28 September 2013

GGF #4: My Game Is Great, Your Game Sucks


We are an intensely tribal lot, and we take our gaming choices very, very seriously.  We're polarized into making so many choices - often based on the first thing of that type we encounter -- identifying with them out of reflex, and defending them to the death ever after. Of course, since deep down we believe the world is a zero-sum one, no one can possibly like a choice we reject without it taking away somehow from our own sense of self-worth.

This turns into a battleground, and there’s no end to our ability to pick fights.  Be it D&D versus other games, GURPS vs Pathfinder vs Hero, OD&D vs AD&D vs new D&D, 3.0 vs 3.5 vs 4.0, tabletop vs LARP vs MMORPG, prep vs. no-prep, dungeon fantasy vs story game, sandbox vs. railroad, indie vs. “mainstream,” it isn’t so much that our choices are to be virulently defended: it’s that anyone choosing otherwise is seen as a referendum on our common sense and good taste, tantamount to an insult.

For instance, I remember a thread a few years back where GURPS and D&D were being compared, and some people went into a hissy fit over the assertion that GURPS is more flexible than D&D.  Well, it is -- GURPS is a much more free-form, skill-based, point-buy system that furthermore is generic, where D&D is a game that limits the available types of character one can play and which seeks to emulate one genre, and one genre alone.  No kidding GURPS is more flexible.  It was designed to be.  But you know?  A computer does a heck of a lot more than a hammer does, and is a heck of a lot more versatile.  That doesn’t mean that if I’m doing some carpentry, what I want is anything but a hammer, and using my desktop PC to bang in nails isn’t going to work as well.  A honking lot of people feel that D&D is the game to play for the dungeon fantasy genre they want, and have felt that way for decades.

But that’s tribalism talking: for those fanboys, to ascribe a virtue to some other game that their own game allegedly lacked by comparison -- even if that game didn’t seek that virtue, and even if they wouldn’t want it to have that virtue?  It was a personal attack, to be opposed with all their might.  To call GURPS more flexible than D&D -- for it to be seen as more "anything" than D&D -- carried to those fanboys the implication that there was something at which D&D was inferior.  That was plainly intolerable.

After all, why else in the wide green earth would we possibly care that some stranger over the Internet not only plays Some Other Game, but resolutely rejects playing Our Game?  Because, of course, we Have To Get Everyone To Agree.  It’s vitally important that gaming groups stay in lockstep over system, genre, milieu and playing style, well ... because it just is, that’s why.  Otherwise the tribe fractures, and we can’t have that.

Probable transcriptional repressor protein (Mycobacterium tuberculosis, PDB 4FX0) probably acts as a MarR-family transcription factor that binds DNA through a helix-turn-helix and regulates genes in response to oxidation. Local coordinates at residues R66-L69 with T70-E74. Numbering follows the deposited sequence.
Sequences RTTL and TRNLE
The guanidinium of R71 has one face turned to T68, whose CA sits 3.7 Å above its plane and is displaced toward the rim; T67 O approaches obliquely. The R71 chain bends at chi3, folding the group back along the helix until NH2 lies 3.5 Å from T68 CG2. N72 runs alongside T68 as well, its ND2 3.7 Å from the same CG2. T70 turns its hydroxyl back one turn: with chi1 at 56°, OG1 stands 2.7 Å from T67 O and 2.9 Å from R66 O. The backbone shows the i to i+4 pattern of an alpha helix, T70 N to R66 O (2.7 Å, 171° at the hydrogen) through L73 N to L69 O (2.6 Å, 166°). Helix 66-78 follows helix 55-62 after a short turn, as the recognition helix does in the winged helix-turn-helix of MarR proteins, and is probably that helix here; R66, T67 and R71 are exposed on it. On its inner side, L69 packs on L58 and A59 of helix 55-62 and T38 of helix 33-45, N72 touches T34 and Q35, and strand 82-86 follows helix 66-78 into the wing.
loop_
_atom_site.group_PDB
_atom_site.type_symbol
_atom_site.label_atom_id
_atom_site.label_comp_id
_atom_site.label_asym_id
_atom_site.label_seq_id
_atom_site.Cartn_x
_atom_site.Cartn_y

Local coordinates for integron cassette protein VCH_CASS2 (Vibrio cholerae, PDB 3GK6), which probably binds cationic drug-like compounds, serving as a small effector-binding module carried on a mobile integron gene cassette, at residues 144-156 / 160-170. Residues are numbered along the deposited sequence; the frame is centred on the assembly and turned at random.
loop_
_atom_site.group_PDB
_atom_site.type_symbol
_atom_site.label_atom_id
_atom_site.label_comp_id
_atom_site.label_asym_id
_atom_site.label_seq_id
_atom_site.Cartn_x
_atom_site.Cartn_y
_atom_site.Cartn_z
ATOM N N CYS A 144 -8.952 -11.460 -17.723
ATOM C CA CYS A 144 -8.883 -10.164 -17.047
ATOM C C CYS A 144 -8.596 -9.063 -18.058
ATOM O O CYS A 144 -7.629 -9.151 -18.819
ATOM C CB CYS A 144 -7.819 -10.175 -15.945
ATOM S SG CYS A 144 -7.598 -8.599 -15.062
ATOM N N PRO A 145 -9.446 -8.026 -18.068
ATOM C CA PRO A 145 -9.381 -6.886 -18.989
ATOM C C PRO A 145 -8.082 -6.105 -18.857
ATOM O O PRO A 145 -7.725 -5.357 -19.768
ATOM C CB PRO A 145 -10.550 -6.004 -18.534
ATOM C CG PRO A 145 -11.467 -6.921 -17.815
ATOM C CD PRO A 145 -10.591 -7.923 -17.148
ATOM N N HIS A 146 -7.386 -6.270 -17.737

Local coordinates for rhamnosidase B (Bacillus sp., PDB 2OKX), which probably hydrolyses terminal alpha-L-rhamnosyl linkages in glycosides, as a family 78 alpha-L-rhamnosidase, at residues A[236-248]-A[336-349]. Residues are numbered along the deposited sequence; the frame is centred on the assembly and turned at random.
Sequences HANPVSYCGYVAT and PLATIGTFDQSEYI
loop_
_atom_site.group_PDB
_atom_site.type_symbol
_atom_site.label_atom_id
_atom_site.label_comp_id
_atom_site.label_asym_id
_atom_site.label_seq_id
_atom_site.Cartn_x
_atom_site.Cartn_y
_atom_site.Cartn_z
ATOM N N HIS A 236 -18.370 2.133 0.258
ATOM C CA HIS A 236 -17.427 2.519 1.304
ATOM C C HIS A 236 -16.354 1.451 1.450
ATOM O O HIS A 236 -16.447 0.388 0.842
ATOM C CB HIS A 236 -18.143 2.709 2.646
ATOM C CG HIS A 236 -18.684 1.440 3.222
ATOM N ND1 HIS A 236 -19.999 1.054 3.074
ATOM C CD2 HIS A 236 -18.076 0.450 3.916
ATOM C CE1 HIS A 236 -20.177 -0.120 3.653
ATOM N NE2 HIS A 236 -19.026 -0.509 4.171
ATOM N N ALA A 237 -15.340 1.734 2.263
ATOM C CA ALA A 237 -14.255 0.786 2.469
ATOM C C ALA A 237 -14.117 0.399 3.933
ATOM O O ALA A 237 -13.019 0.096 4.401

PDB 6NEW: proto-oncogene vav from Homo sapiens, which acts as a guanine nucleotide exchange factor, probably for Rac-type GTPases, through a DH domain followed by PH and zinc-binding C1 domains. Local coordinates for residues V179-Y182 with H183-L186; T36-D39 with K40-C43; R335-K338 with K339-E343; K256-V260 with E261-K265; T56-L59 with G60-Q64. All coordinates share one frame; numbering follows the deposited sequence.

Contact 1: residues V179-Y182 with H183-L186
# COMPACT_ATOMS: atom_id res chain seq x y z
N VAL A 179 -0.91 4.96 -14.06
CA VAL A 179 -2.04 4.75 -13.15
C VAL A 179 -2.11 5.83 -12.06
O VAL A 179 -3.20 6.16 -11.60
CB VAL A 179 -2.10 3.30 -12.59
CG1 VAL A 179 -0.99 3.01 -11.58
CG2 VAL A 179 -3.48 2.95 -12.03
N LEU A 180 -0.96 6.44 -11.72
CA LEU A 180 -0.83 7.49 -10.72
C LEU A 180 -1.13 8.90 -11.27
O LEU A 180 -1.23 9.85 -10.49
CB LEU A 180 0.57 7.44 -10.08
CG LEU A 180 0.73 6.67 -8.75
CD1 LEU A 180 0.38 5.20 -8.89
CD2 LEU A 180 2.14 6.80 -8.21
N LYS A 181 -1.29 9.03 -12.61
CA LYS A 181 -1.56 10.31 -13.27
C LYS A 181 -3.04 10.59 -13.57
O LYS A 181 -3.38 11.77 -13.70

3 comments:

  1. My attitude is more like, "Your game sucks because the folks who play it seem like brainwashed fanboys who refuse to acknowledge there are other games worth playing."
    I'm fine with playing your Pathfinder, but if I say I'd like to try The Whispering Vault the 'compromise' is not to say "Well, howsabout we try D&D 3.5?"

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  2. I have sympathy for your take, but a lot of people are in their comfort zones. I know GURPS. I've written for it, I've played it, I've GMed it, and I've been doing that since before the system was published. I'm going to want to play in GURPS campaigns, and I'm never GMing anything else. If you start up a new campaign in (say) The Whispering Vault, you're asking me to master a 134-page rulebook, and I'm inclined to want to know -- before I go to that trouble -- that I'm going to like the campaign, that I'm going to like the rule system, and that you're going to do it for a good while. For a one-shot? I probably won't.

    But this attitude is no different than with any other preference. I'm a hockey and soccer fan; I'm not a racing or a basketball fan. I like certain kinds of ice cream, and don't like others. I like most any kind of seafood that started out having fins, and don't like seafood that started out living in shells. I'm not saying that basketball isn't worth playing, or that lobster isn't worth eating ... I'm saying I already know what I like, and I'm comfortable with sticking to that.

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    Replies
    1. Yeah, fair enough... it just sucks, for me, that my tastes don't line up with the majority.

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